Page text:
College Application Checklist

This article provides ‘play-it-safe’ guidelines for high school seniors applying to top four-year universities. Your actual requirements will vary depending on school and department choice. Remember that anything a school classifies as ‘recommended’ is pretty much required if you want to be a competitive candidate. Make sure that you go above and beyond the minimum requirements if you want to maximize your chances of getting into a school.

After you’ve satisfied these core prerequisites, look to our guide to figure out what it takes to actually get accepted.

The To-Do List


1. SAT I (Math, Critical Reading, and Writing) plus two SAT II Subject Test scores or ACT with writing score.

Students who plan to major in engineering and the sciences should take the SAT II Math + SAT II Chemistry/Biology/Physics, even if they’ve taken the ACT already. The SAT II is one of the most important metrics for determining how you compare to the nation as a whole in terms of high school subject mastery.

2. Two teacher recommendations. You don’t need any more than that, so focus on getting two strong referrals, preferably from recent teachers.

3. TOEFL or IELTS scores for international students, to demonstrate proficiency in English.

4. A school report containing your high school transcript, counselor recommendation, and school profile.

5. 4 years of English, 3 years of Math, 2 years each of a Foreign Language, History, and Science, and 1 year of Arts.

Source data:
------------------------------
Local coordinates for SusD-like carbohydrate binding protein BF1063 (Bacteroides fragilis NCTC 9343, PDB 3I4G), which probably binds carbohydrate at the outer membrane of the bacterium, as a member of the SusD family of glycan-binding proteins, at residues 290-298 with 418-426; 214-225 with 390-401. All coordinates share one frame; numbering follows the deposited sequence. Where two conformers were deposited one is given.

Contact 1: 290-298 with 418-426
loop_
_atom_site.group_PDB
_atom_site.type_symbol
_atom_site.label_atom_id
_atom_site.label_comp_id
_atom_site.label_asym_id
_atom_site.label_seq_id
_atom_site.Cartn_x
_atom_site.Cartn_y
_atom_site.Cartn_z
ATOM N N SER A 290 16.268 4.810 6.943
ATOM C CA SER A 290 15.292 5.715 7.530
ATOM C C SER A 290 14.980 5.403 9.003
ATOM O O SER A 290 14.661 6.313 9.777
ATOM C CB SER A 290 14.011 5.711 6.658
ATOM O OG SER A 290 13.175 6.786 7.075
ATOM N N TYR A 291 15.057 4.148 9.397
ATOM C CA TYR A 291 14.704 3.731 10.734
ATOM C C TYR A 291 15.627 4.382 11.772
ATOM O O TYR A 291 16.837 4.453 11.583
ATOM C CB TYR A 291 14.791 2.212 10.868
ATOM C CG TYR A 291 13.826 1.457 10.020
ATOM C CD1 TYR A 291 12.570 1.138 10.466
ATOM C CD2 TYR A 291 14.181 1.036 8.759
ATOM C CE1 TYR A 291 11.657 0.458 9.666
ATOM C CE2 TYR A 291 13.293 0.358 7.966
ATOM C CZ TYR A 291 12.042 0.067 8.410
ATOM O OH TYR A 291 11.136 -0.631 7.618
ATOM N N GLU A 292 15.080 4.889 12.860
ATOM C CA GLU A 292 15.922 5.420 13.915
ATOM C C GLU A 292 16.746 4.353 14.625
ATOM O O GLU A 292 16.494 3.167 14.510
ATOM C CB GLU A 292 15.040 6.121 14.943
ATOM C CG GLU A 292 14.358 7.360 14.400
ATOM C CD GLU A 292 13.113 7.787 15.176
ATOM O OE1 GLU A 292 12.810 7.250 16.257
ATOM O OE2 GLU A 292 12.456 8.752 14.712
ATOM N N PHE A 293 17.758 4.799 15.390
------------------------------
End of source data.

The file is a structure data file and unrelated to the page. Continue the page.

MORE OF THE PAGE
6. The Free Application for Federal Student Aid (FAFSA).

It is essential that you complete FAFSA even if you are applying to private schools. Individual institutions use their own criteria for determining need-based aid, but they still pull your family’s financial information from the government application. It doesn’t take very long to complete, is not particularly detailed, and most importantly, it’s free. Even if you don’t think you will qualify for aid, it can’t hurt to submit it. Chances are, at least one school you apply to will have generous cutoffs and will offer some form of aid.

Overall, the minimum requirements are fairly easy to meet. Numbers 4 and 5 are usually taken care of by your school. The thing you want to keep in mind is spreading out the heavy workload as evenly as possible over your sophomore, junior, and senior years.

For students looking to start from two-year colleges, such as community and city college, the application criteria are more lenient. You often do not need SAT scores or teacher recommendations when transferring from a two-year college to a four-year university. Personal statements are also more straight-forward – as the emphasis is placed on understanding how you made the best out of your last two years.